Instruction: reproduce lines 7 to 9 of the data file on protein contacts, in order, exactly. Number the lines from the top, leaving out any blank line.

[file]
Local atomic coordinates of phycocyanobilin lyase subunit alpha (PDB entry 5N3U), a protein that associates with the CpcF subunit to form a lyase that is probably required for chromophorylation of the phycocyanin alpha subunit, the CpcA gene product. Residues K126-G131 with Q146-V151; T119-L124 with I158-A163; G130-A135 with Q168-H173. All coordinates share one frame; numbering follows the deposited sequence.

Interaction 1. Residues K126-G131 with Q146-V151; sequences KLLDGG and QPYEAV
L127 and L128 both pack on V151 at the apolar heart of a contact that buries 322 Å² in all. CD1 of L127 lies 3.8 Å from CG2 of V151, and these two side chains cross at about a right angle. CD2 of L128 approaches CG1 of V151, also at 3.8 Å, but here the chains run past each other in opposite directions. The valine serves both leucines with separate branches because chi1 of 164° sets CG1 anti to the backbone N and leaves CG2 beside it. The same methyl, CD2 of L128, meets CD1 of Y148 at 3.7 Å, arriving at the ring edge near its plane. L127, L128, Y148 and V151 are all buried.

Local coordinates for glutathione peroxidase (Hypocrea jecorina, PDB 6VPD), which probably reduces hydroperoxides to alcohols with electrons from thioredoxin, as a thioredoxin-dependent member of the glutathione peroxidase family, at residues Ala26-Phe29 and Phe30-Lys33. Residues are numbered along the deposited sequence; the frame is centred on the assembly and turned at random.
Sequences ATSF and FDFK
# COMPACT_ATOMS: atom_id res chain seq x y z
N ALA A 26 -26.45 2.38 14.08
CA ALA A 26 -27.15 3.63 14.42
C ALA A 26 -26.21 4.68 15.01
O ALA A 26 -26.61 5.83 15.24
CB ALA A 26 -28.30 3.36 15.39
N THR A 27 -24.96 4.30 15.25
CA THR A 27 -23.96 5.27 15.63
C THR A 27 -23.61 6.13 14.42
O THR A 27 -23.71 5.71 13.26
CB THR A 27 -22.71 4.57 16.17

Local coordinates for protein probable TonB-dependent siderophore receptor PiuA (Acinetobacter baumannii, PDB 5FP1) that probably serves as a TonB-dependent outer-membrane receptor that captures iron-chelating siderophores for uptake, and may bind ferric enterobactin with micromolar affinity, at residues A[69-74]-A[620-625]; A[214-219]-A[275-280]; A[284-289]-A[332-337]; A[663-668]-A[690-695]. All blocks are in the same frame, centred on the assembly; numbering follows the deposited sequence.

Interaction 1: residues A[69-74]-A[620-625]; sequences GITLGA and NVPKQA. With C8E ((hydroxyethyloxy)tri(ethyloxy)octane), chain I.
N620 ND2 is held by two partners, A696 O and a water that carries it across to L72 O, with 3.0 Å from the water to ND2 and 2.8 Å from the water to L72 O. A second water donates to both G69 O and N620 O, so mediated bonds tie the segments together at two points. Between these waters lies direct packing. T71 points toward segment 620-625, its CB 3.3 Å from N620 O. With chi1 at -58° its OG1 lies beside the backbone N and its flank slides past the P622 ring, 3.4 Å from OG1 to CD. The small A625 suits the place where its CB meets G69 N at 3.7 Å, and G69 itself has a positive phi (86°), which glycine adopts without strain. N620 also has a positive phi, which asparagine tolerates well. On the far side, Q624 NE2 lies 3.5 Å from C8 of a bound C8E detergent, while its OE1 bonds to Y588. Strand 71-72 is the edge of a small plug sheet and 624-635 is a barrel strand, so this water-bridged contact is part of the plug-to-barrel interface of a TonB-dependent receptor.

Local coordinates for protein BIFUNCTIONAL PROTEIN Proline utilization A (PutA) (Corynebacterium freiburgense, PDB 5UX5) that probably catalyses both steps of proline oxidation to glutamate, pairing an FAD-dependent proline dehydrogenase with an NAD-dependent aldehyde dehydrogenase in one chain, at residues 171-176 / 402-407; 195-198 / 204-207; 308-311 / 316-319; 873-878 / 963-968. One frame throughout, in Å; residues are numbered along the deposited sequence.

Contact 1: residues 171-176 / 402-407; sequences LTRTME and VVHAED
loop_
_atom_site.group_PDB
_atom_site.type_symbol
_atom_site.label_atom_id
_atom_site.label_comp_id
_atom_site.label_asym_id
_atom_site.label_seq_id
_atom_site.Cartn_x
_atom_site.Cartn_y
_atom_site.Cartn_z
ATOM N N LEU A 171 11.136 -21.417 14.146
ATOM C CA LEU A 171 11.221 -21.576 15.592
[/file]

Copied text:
N ALA A 26 -26.45 2.38 14.08
CA ALA A 26 -27.15 3.63 14.42
C ALA A 26 -26.21 4.68 15.01